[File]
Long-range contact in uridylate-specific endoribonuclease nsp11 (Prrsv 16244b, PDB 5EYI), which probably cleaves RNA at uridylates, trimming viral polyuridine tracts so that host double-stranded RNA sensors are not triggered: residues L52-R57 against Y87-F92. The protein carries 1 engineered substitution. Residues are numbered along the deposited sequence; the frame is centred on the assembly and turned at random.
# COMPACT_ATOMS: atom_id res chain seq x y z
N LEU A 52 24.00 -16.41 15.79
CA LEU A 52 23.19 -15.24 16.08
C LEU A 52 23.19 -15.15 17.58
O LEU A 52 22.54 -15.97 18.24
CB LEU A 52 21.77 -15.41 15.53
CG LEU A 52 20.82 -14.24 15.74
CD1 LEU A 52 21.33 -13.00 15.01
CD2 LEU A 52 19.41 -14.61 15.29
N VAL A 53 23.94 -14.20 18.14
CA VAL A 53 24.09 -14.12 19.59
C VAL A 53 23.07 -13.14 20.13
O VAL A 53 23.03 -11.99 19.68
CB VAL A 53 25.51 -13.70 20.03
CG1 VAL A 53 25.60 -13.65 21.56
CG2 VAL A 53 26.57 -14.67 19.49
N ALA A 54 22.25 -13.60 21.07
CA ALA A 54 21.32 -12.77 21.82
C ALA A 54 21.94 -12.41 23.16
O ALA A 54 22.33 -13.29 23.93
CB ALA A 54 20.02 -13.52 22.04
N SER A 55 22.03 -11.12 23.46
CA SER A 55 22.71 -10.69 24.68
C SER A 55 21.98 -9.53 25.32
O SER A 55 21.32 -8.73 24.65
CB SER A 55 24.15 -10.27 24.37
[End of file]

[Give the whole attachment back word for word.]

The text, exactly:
Long-range contact in uridylate-specific endoribonuclease nsp11 (Prrsv 16244b, PDB 5EYI), which probably cleaves RNA at uridylates, trimming viral polyuridine tracts so that host double-stranded RNA sensors are not triggered: residues L52-R57 against Y87-F92. The protein carries 1 engineered substitution. Residues are numbered along the deposited sequence; the frame is centred on the assembly and turned at random.
# COMPACT_ATOMS: atom_id res chain seq x y z
N LEU A 52 24.00 -16.41 15.79
CA LEU A 52 23.19 -15.24 16.08
C LEU A 52 23.19 -15.15 17.58
O LEU A 52 22.54 -15.97 18.24
CB LEU A 52 21.77 -15.41 15.53
CG LEU A 52 20.82 -14.24 15.74
CD1 LEU A 52 21.33 -13.00 15.01
CD2 LEU A 52 19.41 -14.61 15.29
N VAL A 53 23.94 -14.20 18.14
CA VAL A 53 24.09 -14.12 19.59
C VAL A 53 23.07 -13.14 20.13
O VAL A 53 23.03 -11.99 19.68
CB VAL A 53 25.51 -13.70 20.03
CG1 VAL A 53 25.60 -13.65 21.56
CG2 VAL A 53 26.57 -14.67 19.49
N ALA A 54 22.25 -13.60 21.07
CA ALA A 54 21.32 -12.77 21.82
C ALA A 54 21.94 -12.41 23.16
O ALA A 54 22.33 -13.29 23.93
CB ALA A 54 20.02 -13.52 22.04
N SER A 55 22.03 -11.12 23.46
CA SER A 55 22.71 -10.69 24.68
C SER A 55 21.98 -9.53 25.32
O SER A 55 21.32 -8.73 24.65
CB SER A 55 24.15 -10.27 24.37